Looking Ahead

The balance of risks around our optimistic growth and benign trade outlook would shift materially if the scope and magnitude of tariffs were to broaden across countries and sectors, or if we encountered greater retaliation from China and other countries impacted. In this scenario, we believe macro costs would likely include higher inflation and rates, and lower global growth. So far, developments on both fronts suggest the economic impact of President Trump’s turn to protectionism may be relatively contained:

  • Lower magntude and smaller country and sector scope of tariffs than expected.

    • US tariffs introduced so far exempt a specified unit of initial imports or certain countries, and in the case of solar panels and washing machines, are temporary. The country exemption for steel and aluminum imports has expanded from Canada and Mexico initially, to a temporary reprieve for the European Union, Australia, Argentina, Brazil and South Korea.
    • Focus is squarely on reducing competition from China. The “Section 301” investigation concerns China’s intellectual property protections and technology transfer practices, and on March 22 the US Administration announced a 25% tariff will apply on $50bn of imports from China. Sectors affected by these tariffs are not yet clear, but will likely include aerospace, information communication technology and machinery. And while there will be micro, company-level implications, the macro calculations do not raise concerns. For context, $50bn is equivalent to around 2.2% of China’s exports or 0.4% of its gross domestic product (GDP), and a 25% tariff on $50bn amounts to just 0.1% of China’s GDP.
    • Restrictions on investments have not yet been implemented. The White House has noted “restrictions on investment by China in sensitive U.S. technology” are in the pipeline, but reports that the US and China are discussing trade issues to avoid escalating tensions suggests there may be some compromise in this area.

  • Soft retaliation

    • China has been measured in its response so far, though the announced tariffs on $3bn of US products on March 23 may be in response to steel and aluminum tariffs rather than the more recent Section 301-related tariffs.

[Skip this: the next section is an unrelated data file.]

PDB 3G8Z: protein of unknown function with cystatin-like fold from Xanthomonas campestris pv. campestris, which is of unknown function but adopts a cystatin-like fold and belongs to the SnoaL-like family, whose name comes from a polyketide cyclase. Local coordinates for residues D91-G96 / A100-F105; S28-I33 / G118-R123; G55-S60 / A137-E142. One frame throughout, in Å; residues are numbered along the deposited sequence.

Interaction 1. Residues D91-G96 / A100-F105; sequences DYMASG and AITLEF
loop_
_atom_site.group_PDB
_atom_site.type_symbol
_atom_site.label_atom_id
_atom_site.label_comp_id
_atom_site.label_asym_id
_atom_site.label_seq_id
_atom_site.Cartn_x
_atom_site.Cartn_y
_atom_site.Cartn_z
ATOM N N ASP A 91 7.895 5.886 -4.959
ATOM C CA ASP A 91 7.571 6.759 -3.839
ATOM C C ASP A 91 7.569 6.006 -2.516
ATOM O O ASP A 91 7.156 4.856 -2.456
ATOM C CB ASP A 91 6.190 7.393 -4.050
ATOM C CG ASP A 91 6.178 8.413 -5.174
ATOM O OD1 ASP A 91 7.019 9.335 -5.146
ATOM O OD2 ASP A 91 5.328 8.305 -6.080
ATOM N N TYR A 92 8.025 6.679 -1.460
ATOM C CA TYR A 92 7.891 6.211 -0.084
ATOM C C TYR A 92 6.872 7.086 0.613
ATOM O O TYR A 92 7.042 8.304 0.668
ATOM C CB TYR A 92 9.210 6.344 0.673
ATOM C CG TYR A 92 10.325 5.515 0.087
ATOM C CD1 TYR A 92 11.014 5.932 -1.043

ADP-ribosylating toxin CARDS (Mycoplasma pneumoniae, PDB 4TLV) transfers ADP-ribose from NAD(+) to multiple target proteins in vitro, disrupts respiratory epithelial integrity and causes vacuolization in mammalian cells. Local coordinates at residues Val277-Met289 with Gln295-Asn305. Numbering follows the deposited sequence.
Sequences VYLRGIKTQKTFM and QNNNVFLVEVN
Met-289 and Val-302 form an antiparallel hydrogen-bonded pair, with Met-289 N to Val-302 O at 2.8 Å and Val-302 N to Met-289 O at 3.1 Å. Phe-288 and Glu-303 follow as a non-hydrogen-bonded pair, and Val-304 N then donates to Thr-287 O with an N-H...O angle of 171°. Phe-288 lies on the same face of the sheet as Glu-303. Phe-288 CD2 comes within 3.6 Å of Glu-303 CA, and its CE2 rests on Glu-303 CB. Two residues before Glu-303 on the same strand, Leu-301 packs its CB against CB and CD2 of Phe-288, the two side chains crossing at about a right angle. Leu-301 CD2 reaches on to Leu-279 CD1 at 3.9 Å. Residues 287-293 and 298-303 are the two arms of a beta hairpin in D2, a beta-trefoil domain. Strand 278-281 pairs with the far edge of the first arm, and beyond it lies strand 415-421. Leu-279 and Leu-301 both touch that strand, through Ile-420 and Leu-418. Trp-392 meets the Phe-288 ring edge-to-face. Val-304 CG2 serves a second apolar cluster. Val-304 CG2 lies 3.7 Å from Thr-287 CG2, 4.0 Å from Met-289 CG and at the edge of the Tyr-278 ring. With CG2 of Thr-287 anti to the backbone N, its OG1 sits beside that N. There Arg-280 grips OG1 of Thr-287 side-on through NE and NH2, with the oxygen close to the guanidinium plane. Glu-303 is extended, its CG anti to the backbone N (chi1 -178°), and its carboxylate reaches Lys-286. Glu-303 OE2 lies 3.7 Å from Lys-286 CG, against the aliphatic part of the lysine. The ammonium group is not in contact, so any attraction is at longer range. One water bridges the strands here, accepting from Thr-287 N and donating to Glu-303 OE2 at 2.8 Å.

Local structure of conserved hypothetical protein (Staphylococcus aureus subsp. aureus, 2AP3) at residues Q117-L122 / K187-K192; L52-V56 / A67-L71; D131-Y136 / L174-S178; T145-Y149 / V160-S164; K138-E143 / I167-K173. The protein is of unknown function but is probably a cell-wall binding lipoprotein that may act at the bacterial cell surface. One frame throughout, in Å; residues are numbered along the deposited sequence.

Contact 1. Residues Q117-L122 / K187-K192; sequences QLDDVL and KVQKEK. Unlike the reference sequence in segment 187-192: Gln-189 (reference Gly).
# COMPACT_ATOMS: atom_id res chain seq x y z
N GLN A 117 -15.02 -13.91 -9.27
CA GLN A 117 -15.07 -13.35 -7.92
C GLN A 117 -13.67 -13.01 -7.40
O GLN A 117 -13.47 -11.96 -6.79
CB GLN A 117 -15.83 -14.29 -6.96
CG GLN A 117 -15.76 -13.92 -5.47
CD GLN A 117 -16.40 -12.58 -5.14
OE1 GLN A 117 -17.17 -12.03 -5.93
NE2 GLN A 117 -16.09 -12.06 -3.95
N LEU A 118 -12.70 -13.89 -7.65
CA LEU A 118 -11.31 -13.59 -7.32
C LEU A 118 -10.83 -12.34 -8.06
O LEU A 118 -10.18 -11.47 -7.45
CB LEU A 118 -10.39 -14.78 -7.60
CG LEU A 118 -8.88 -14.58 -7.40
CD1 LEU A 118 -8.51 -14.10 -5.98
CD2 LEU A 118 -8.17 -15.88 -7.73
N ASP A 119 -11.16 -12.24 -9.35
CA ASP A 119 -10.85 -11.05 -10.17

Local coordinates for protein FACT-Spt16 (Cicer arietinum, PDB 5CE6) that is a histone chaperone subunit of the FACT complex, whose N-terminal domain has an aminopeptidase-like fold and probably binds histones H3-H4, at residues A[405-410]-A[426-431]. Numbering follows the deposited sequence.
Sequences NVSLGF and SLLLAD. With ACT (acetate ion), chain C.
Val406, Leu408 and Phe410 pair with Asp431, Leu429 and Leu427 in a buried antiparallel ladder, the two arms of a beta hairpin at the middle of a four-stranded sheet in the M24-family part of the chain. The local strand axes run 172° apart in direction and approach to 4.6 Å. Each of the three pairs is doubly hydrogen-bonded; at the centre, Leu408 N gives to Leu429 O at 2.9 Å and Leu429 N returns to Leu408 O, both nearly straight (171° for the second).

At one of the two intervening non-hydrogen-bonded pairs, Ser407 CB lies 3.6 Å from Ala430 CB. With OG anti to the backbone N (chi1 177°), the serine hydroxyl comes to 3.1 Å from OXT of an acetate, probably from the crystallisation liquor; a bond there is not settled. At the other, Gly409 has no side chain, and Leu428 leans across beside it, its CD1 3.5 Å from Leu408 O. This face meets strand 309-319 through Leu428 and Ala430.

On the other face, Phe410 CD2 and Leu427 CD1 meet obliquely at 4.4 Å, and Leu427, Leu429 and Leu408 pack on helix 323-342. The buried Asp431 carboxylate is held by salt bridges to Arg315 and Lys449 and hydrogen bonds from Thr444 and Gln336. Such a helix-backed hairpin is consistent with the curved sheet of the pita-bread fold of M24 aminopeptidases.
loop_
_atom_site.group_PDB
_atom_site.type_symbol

• Other trade partners have not yet hinted at retaliatory measures. Japan is not on the list of countries exempt from tariffs on steel and aluminum exports, but we do not anticipate near-term retaliation. Japanese goods are high value-add and therefore well-positioned given a lack of substitutable products from other countries. Any economic impact would be manageable given aluminum and steel exports only account for only around 2% of Japan’s total exports. Canada and Mexico will likely continue to receive exemptions until renegotiation of the North American Free Trade Agreement (NAFTA) concludes, and as discussed earlier, within emerging markets, we do not expect US focus to extend beyond China.


Last year we noted greater protectionism would reconfigure trade relationships and plot a new distribution of winners and losers. Fast forward one year, and we are reassured that a “Trade Showdown” has not played out. The US has withdrawn from the Trans-Pacific Partnership, pressed ahead with renegotiation of NAFTA and introduced targeted tariffs, but rhetoric appears to be toning down and measures may be insufficient to steer earnings and growth momentum off track. Global markets remain underpinned by healthy growth and accommodative financial conditions, but evolving US trade relations demonstrate that headwinds remain, and so we believe investors should continue to look beyond traditional asset classes and borders.

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March 26, 2018 | Macro Insights
Trade Tensions

Rising trade tensions are creating a ripple through the global markets. GSAM’s portfolio managers discus the implications.